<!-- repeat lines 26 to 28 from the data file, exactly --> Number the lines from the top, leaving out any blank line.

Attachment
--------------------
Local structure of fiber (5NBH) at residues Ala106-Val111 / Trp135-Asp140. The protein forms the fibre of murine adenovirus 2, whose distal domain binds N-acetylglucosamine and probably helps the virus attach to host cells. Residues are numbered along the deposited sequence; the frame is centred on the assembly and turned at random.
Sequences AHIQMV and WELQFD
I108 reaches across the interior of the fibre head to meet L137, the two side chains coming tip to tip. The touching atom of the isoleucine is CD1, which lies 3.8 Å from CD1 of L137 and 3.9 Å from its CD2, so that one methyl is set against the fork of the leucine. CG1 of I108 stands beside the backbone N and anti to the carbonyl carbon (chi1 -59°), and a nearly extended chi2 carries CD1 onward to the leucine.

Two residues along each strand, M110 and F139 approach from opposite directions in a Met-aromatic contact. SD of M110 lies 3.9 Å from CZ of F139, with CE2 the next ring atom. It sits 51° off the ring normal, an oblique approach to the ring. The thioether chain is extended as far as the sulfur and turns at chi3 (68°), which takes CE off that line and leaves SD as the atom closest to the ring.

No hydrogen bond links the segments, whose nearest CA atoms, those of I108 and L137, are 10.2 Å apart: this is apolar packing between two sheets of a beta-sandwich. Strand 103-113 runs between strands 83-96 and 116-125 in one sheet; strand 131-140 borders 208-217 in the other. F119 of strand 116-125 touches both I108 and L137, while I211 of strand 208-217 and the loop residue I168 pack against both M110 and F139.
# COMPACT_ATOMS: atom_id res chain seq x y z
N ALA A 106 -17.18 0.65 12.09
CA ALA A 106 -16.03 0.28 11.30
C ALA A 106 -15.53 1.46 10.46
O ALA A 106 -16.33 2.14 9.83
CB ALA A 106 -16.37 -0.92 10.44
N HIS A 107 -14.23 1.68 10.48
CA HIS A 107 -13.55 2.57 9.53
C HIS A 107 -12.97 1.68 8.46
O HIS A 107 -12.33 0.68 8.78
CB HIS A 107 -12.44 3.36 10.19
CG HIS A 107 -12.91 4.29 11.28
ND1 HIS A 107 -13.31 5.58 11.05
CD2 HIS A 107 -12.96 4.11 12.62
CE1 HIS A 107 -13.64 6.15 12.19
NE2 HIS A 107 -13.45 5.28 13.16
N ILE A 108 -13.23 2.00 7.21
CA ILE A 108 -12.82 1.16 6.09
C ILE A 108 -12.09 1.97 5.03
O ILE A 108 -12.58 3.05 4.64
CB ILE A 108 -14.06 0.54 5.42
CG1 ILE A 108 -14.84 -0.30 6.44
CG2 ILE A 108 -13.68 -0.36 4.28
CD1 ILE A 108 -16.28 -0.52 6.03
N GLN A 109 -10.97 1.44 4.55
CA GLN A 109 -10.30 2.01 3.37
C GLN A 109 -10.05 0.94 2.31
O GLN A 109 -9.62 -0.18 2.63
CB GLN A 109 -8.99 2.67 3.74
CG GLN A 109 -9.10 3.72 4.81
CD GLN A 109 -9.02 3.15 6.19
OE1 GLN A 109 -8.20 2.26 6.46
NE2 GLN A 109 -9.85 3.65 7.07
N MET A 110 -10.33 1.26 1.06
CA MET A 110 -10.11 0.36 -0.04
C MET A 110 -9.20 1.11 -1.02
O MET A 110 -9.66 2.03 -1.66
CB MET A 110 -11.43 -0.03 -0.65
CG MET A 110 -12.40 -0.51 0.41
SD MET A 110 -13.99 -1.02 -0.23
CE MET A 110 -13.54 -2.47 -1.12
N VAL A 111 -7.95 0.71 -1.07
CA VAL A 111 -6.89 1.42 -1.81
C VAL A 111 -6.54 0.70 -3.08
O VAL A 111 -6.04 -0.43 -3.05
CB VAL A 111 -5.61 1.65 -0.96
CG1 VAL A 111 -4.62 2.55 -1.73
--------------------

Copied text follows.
CB ILE A 108 -14.06 0.54 5.42
CG1 ILE A 108 -14.84 -0.30 6.44
CG2 ILE A 108 -13.68 -0.36 4.28